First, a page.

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Article
January 13, 1917

THE PATHOLOGY AND PATHOGENESIS OF ECZEMA AND DERMATITIS: THE IDENTITY OF THE TWO DISEASES

Author Affiliations

NEW YORK

From the Department of Dermatology, Cornell University Medical College, New York.

JAMA. 1917;LXVIII(2):75-79. doi:10.1001/jama.1917.04270010075001
Abstract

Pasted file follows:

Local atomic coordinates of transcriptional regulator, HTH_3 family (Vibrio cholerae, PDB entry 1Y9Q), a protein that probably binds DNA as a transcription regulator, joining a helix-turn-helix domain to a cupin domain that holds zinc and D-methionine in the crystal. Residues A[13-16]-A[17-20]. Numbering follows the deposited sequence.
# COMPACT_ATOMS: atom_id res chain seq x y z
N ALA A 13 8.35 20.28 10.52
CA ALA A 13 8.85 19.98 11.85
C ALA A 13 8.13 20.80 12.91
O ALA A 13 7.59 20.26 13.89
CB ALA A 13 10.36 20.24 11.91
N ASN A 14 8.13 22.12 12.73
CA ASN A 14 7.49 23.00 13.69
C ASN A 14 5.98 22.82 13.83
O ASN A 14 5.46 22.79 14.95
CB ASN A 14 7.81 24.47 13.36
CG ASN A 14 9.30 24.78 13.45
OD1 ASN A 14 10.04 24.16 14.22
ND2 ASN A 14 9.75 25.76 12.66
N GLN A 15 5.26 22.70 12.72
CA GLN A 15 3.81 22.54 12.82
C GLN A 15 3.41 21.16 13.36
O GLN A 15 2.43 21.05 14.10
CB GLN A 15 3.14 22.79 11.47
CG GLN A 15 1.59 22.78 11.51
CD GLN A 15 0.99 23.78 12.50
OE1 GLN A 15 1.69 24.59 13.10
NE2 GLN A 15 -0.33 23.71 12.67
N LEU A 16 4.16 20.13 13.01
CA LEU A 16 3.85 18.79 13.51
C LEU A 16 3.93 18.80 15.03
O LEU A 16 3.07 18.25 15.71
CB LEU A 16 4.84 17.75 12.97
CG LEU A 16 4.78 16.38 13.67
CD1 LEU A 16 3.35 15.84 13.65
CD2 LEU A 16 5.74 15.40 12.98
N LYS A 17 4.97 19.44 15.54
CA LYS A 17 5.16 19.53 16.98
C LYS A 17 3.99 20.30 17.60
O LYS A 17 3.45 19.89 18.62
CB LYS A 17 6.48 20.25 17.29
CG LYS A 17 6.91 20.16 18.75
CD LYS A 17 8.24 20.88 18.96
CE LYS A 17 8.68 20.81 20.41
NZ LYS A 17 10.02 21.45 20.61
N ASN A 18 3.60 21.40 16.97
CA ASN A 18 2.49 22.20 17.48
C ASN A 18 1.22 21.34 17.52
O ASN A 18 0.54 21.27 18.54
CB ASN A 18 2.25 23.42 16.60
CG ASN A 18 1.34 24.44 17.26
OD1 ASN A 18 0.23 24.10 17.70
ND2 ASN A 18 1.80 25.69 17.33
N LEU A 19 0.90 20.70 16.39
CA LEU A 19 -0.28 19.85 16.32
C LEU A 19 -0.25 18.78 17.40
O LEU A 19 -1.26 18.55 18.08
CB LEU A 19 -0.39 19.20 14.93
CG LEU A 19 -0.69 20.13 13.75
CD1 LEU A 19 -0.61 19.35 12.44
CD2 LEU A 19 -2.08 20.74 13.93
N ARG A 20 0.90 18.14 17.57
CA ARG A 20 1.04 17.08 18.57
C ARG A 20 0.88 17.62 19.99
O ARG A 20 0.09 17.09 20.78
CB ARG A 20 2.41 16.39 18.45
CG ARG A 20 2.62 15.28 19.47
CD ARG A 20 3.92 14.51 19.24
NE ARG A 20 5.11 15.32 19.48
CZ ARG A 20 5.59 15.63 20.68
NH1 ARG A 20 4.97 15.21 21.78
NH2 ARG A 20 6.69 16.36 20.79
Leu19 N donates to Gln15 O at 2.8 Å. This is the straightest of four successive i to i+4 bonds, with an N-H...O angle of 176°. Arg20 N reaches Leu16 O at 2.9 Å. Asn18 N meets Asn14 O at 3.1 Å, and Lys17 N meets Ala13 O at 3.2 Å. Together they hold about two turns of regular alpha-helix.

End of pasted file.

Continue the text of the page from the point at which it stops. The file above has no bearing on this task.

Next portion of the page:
With a tenacity for tradition positively British, and an ancestry worship almost Chinese, dermatologists have clung to the views of their revered dead and to obsolete designations, less with wisdom than with a certain commendable if sentimental loyalty. The term eczema is derived from the Greek, meaning to boil up, to bubble. Actually, the picture of bubbling is suggested as much and as little by eczema as by herpes, pemphigus, or any other vesicular or bullous disease. Thus, even as a simile the designation is defecitve. This in itself would be a matter of minor import, did not the term lead us astray with reference to a closely related or indeed actually identical disease, simple dermatitis. It is the object of the present paper to illustrate this identity, and to suggest the abandonment of the word eczema, or at least to restrict its use to a precise group of cutaneous

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